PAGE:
[35]  Lee, Oi Sun and Gu, Mee Ock. (2014). “Development and effects of emotional intelligence program for undergraduate nursing students: Mixed methods research.” Journal of Korean Academy of Nursing; 44: 682-696.
In article      View Article  PubMed
 
[36]  Wilson C., Carryer, J (2008). Emotional competence and nursing education: a New Zealand study. Nursing Praxis New Zealand., vol. 24, no. 1, p. 36-47.
In article      
 
[37]  Freshwater, d., Stickley, T (2004). The heart of the art: emotional intelligence in nurse education. Nursing Inquiry. vol. 11, no. 2, p. 91-98.
In article      View Article  PubMed
 
[38]  Birks, Y., McKendree, J. & Watts, J (2009). Emotional intelligence and perceived stress healthcare students: a multi-intuitional, multi-professional survey. BMC Medical Education, 9, 61. April 25, 2016.
In article      View Article  PubMed  PubMed
 
[39]  Gessler, R., & Ferron, L. (2012). Making the workplace healthier, one self-aware nurse at a time. American Nurse Today. 41-43.
In article      
 
[40]  Brackett, M.A. & Mayer, J.D. (2003). Convergent, discriminant, and incremental validity of competing measures of emotional intelligence. Personality and Social Psychology Bulletin, 29(9), 1147-1158.
In article      View Article  PubMed
 
[41]  Schutte, N.S., Malouff, J.M., Hall, L.E., Haggerty, D.J., Cooper, J.T., Golden, C.J. & Dornheim, L. (1998). Development and validation of a measure of emotional intelligence. Personality and Individual Differences; 25(2): 167-177.
In article      View Article
 
[42]  Yilmaz F, Sabancıoğulları S, Kumsar A (2016). Motivation in the First Year of Nursing Education: It is Relationship with Professional Self-Concept, Self- Esteem. Archives of Nursing Practice and Care; 2(1): 050-056.
In article      View Article
 
[43]  Koksal G, Yurttas A (2015). The professional motivation of nursing student. Balıkesir Health Sciences Journal 4: 10-5.
In article      View Article
 
[44]  Celik S, Sahin E, Dadak F, Sıdal SG, Akyüz F. (2014). Nursing students’ level of vocational motivation and affecting factors. Journal of Health Science and Profession 1: 46-56.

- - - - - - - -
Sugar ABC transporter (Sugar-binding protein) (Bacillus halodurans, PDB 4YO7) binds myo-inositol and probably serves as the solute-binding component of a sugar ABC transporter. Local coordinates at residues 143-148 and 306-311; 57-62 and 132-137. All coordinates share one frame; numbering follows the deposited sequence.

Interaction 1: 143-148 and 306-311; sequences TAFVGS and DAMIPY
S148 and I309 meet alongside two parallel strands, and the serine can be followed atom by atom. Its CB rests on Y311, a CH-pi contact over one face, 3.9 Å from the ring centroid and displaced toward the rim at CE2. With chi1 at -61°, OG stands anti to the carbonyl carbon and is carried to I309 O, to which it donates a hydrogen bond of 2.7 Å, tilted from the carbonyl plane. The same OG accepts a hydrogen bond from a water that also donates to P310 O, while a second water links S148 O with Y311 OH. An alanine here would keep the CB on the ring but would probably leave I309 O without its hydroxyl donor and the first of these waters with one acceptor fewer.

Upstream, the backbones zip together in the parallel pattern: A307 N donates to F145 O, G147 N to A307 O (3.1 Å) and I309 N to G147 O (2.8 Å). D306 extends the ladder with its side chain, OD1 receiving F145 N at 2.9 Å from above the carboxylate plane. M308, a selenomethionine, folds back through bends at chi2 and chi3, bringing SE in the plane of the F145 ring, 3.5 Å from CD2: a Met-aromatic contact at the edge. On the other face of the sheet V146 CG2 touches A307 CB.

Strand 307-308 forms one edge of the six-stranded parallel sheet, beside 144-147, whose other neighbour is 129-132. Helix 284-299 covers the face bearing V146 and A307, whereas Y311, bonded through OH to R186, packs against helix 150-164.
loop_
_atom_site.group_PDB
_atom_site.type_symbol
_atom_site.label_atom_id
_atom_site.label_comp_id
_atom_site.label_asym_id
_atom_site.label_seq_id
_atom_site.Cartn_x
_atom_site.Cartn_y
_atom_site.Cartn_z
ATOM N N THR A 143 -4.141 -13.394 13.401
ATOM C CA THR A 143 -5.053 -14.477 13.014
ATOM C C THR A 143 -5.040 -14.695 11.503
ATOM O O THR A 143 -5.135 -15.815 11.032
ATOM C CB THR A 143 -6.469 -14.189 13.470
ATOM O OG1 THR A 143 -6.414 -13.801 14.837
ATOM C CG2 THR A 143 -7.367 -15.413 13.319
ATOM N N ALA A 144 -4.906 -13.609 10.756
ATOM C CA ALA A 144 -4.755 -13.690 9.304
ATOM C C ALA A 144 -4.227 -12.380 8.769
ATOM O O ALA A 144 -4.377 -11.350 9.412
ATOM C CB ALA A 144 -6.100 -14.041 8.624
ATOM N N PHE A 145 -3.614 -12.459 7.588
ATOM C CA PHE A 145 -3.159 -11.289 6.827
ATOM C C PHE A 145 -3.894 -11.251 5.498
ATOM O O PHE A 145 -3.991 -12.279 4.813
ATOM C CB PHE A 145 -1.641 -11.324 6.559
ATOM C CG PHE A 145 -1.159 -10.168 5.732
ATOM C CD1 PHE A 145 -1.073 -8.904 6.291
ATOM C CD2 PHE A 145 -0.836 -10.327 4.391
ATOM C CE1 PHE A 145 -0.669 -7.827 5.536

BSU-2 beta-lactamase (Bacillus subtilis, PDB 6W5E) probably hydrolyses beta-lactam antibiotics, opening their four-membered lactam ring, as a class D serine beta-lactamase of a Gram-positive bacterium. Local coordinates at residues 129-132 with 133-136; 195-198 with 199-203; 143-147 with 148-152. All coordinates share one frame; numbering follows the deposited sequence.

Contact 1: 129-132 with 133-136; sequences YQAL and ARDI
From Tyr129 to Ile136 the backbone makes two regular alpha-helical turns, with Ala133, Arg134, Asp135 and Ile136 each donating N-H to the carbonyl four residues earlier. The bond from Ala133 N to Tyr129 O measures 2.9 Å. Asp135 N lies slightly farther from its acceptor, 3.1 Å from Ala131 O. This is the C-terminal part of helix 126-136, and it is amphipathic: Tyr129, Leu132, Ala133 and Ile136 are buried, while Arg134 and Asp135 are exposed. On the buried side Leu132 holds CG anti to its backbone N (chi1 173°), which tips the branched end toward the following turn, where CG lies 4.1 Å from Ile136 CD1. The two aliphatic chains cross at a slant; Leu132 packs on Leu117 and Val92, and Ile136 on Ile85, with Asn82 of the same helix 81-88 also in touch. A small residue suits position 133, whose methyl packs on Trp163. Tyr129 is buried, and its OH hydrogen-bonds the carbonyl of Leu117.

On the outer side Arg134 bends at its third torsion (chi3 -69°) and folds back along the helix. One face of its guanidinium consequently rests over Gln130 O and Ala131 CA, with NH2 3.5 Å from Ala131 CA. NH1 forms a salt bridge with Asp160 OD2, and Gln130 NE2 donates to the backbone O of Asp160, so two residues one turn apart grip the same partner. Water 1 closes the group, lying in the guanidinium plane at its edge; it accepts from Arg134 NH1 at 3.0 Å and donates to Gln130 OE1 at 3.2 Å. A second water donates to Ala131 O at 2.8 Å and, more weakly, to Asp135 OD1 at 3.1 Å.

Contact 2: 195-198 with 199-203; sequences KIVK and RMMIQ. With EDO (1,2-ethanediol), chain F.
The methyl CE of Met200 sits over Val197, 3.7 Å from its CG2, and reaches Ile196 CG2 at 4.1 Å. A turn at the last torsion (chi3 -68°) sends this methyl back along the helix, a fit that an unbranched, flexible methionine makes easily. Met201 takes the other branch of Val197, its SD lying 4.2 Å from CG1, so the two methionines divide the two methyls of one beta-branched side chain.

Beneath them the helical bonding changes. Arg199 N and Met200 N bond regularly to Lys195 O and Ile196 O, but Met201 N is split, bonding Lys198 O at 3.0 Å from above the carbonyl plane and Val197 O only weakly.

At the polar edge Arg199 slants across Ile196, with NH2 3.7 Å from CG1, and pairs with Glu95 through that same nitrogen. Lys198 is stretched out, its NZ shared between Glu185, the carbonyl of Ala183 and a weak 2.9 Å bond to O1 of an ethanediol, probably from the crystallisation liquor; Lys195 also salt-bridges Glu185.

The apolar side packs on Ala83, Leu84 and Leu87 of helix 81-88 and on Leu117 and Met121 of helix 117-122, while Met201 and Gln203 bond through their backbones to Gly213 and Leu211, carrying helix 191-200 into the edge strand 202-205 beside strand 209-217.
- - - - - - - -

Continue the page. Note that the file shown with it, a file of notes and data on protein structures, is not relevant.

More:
In article      
 
[45]  Pinar SE, Yildirim G, Duran O, Cesur B, Ustun Z. (2014). Are midwife candidates who play a key role in maternal child health services motivated well enough? A survey study. Journal of Nursing Education and Research 11: 22-31.
In article      
 
[46]  Ferri P, Guerra E, Marcheselli L, Cunico L, Lorenzo R. (2015). Empathy and burnout: an analytic cross-sectional study among nurses and nursing students. Acta Biomed for Health Professions; Vol. 86, S. 2: 104-115.
In article      
 
[47]  Yu, J. & Kirk, M. (2008). Measurement of empathy in nursing research: systematic review. Journal of Advanced Nursing, 64(5), 440-454.
In article      View Article  PubMed
 
[48]  Çınar, N., Cevahir, R., Şahin, S., Sözeri, C. & Kuğuoğlu, S. (2007). Evaluation of the empathic skills of nursing students with respect to the classes they are attending. Revista Eletrônica de Enfermagem, 9(3), 588-595. (January 22, 2013).
In article      
 
[49]  Ward J, Cody J, Schaal M, Hojat M (2012). The empathy enigma: an empirical study of decline in empathy among undergraduate nursing students. J Prof Nurs; 28: 34-40.
In article      View Article  PubMed
 
[50]  Anitha J, Susila C (2016). Effectiveness of social skill training on social skills among first year Baccalaureate Nursing students. International Journal of Advanced Multidisciplinary Research; (2016). 3(10): 78-81.